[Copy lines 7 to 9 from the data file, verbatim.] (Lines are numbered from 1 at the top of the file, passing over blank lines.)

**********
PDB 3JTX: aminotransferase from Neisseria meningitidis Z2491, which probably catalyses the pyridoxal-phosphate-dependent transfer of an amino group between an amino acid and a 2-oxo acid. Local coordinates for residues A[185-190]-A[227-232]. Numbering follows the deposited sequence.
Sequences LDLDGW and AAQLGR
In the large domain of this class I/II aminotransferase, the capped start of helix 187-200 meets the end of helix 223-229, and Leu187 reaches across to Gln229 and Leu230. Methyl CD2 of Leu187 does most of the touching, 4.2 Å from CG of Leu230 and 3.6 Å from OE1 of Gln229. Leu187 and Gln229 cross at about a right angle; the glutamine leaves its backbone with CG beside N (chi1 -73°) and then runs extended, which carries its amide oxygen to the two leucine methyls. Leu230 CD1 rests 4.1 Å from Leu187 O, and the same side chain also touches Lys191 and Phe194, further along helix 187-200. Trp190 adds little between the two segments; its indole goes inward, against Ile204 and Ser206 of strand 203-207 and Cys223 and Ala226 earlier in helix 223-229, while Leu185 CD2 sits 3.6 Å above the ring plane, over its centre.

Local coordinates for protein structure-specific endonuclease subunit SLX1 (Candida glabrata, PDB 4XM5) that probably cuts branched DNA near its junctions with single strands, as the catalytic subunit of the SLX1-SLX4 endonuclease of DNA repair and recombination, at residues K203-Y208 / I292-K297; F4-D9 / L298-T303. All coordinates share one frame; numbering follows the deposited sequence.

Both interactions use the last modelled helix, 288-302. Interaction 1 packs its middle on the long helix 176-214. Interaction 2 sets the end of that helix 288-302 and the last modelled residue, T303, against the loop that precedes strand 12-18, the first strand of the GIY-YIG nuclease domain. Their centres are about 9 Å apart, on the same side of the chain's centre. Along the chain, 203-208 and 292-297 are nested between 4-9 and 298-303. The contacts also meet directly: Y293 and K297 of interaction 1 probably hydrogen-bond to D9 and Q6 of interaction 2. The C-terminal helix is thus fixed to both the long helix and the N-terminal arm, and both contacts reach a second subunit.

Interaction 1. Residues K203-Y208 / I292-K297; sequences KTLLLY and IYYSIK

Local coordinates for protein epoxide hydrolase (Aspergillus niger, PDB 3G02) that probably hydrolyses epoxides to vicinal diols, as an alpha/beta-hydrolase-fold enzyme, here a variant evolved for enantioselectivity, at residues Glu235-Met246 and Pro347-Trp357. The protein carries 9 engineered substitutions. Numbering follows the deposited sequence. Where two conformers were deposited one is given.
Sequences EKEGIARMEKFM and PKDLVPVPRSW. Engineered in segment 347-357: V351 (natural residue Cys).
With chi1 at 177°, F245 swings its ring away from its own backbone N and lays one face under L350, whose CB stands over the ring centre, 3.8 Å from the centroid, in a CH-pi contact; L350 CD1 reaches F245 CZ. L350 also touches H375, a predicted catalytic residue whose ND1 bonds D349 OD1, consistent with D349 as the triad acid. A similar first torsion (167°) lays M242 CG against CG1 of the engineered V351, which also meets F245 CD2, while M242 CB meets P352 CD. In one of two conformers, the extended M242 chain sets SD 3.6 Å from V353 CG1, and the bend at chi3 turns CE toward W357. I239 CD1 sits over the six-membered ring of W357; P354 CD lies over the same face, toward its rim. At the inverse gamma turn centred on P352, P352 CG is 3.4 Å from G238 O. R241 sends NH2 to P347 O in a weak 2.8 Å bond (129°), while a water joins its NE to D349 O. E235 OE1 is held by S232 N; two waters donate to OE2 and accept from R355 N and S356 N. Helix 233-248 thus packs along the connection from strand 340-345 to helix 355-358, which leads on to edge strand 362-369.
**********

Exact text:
Local coordinates for protein epoxide hydrolase (Aspergillus niger, PDB 3G02) that probably hydrolyses epoxides to vicinal diols, as an alpha/beta-hydrolase-fold enzyme, here a variant evolved for enantioselectivity, at residues Glu235-Met246 and Pro347-Trp357. The protein carries 9 engineered substitutions. Numbering follows the deposited sequence. Where two conformers were deposited one is given.
Sequences EKEGIARMEKFM and PKDLVPVPRSW. Engineered in segment 347-357: V351 (natural residue Cys).
With chi1 at 177°, F245 swings its ring away from its own backbone N and lays one face under L350, whose CB stands over the ring centre, 3.8 Å from the centroid, in a CH-pi contact; L350 CD1 reaches F245 CZ. L350 also touches H375, a predicted catalytic residue whose ND1 bonds D349 OD1, consistent with D349 as the triad acid. A similar first torsion (167°) lays M242 CG against CG1 of the engineered V351, which also meets F245 CD2, while M242 CB meets P352 CD. In one of two conformers, the extended M242 chain sets SD 3.6 Å from V353 CG1, and the bend at chi3 turns CE toward W357. I239 CD1 sits over the six-membered ring of W357; P354 CD lies over the same face, toward its rim. At the inverse gamma turn centred on P352, P352 CG is 3.4 Å from G238 O. R241 sends NH2 to P347 O in a weak 2.8 Å bond (129°), while a water joins its NE to D349 O. E235 OE1 is held by S232 N; two waters donate to OE2 and accept from R355 N and S356 N. Helix 233-248 thus packs along the connection from strand 340-345 to helix 355-358, which leads on to edge strand 362-369.